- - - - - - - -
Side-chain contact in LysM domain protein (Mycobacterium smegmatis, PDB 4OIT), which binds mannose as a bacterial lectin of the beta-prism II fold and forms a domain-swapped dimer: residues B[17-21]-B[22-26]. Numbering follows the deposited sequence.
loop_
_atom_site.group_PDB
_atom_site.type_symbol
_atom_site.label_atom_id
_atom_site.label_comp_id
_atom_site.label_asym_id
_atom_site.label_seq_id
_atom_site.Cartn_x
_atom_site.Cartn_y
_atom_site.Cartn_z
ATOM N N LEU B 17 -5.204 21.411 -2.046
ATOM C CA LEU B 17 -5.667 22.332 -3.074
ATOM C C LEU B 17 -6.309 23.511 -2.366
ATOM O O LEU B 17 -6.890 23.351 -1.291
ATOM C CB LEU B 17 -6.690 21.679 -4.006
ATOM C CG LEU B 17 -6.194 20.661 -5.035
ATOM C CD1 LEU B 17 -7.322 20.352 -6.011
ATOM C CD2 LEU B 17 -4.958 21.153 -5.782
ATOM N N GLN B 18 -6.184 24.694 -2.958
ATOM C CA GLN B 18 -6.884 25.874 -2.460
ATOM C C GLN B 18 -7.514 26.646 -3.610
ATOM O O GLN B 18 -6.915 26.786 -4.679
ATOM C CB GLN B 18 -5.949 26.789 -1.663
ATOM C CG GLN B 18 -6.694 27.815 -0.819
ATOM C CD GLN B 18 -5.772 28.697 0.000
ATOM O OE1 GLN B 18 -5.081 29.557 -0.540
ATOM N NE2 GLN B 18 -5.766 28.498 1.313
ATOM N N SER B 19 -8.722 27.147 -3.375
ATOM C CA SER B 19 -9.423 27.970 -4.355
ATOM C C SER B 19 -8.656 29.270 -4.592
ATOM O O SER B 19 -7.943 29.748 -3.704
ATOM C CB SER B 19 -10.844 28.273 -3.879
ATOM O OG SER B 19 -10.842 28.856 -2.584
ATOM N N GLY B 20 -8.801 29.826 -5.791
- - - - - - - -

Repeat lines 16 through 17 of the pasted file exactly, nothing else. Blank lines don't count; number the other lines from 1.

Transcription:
ATOM C CB LEU B 17 -6.690 21.679 -4.006
ATOM C CG LEU B 17 -6.194 20.661 -5.035